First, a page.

Do New Hospital Price Transparency Regulations Reflect Value in Arthroplasty?

Taylor D'Amore, MD; Graham S. Goh, MD; P. Maxwell Courtney, MD; Gregg R. Klein, MD

Disclosures

J Am Acad Orthop Surg. 2022;30(8):e658-e663. 

In This Article

Discussion

Increased transparency of the costs and quality of healthcare services could enable patients and providers to make value-based decisions. Notwithstanding, this information should be easily accessible, clinically relevant, and appropriately risk-adjusted. In an attempt to improve information asymmetry, the CMS recently implemented a hospital price transparency policy on January 1, 2021. However, it remains uncertain whether these published charges are truly value-based because no studies have conducted such an investigation. This study found that most hospitals were not fully compliant with the new CMS-mandated reporting of shoppable services information. Although 93% of the hospitals published some form of pricing information, most frequently the gross charge for TKA or THA, only 20.8% of the hospitals reported all pricing elements required by CMS. More importantly, there was no correlation between published mean inpatient charges and CMS-adjusted complication or readmission rates.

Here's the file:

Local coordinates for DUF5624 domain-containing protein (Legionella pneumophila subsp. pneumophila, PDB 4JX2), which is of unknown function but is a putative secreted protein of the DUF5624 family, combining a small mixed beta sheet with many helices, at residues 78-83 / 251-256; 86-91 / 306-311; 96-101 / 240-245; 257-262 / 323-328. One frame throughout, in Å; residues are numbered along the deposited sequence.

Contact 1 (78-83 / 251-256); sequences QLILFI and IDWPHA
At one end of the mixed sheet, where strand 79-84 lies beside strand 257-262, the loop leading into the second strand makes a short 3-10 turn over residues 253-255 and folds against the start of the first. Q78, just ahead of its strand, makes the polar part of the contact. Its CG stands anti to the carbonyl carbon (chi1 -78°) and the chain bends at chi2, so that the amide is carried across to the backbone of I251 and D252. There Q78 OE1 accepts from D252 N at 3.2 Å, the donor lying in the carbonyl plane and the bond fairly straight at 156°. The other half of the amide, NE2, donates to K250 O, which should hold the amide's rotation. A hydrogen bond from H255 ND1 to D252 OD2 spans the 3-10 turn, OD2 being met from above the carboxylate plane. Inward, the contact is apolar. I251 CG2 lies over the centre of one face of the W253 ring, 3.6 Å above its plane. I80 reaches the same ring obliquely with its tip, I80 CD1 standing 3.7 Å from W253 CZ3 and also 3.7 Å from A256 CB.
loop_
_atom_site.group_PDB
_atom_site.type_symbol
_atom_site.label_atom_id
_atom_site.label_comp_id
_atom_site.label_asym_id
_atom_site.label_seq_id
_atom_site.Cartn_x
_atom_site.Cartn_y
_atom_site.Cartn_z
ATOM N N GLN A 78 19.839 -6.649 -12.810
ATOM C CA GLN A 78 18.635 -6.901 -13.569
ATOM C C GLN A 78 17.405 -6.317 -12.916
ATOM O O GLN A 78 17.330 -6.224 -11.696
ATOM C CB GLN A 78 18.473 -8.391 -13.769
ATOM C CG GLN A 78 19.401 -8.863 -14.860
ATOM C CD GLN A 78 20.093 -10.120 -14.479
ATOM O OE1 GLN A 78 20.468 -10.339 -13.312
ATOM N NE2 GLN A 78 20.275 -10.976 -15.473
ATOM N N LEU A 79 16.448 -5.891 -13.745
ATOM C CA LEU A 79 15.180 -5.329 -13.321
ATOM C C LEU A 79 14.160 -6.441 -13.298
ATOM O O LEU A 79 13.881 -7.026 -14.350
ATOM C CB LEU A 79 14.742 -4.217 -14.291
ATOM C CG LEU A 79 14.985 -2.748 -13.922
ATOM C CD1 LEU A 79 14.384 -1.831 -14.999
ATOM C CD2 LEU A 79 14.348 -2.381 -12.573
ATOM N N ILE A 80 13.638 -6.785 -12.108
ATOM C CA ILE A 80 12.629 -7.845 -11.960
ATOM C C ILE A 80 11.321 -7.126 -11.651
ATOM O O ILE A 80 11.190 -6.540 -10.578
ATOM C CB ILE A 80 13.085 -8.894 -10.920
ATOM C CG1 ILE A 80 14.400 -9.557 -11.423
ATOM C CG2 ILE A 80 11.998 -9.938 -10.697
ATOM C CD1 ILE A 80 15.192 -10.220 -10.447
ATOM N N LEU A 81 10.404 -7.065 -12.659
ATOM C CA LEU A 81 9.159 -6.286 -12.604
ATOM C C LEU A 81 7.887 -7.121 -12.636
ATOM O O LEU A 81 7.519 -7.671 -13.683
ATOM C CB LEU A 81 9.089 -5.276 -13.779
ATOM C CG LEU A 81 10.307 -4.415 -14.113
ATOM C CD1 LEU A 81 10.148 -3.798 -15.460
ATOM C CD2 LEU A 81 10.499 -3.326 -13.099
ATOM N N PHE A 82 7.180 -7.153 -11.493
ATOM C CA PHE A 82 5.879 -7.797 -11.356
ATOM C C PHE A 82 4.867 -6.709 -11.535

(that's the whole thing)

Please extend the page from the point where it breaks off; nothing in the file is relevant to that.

The reasons for the underreporting of pricing information are likely multifold and vary from hospital to hospital. From a logistical standpoint, many hospitals are often understaffed, and the total amount of time and personnel costs required to compile this information could have made the implementation of these policy changes unfeasible for hospital systems with financial struggles.[12,13] When examining only ambulatory surgical centers, the administrative cost of implementing price transparency measures could cost up to $60,000.[14] Moreover, not all hospitals may have the information in an accessible format.[14] Another additional barrier would be the financial implications of publishing payer-specific rates, because the release of this information could place a hospital at a disadvantage when negotiating reimbursement rates with insurance companies.[14] For instance, hospital A may have negotiated a higher rate of payment from insurance company Y compared with hospital B. After the release of this information, insurance company Y may be prompted to decrease payments to hospital A. In support of this explanation, Mehta et al[14] found that the most frequently reported barrier to adopting price transparency measures at ambulatory surgical centers was discouragement from another hospital, practice, and/or insurance company. Consequently, these factors may account for the low percentage (27.7%) of hospitals that reported payer-specific prices. It is important to note that our decision to limit the analysis to the top 101 orthopaedic hospitals may not assess the full breadth of compliance (or lack thereof). Orthopaedic surgery tends to be a financially beneficial subspecialty for hospital systems, and we postulate that hospital systems with large orthopaedic practices are better off financially. Consequently, if less highly ranked hospital systems were analyzed, it is possible that the rate of compliance would be even lower than what was determined in this study.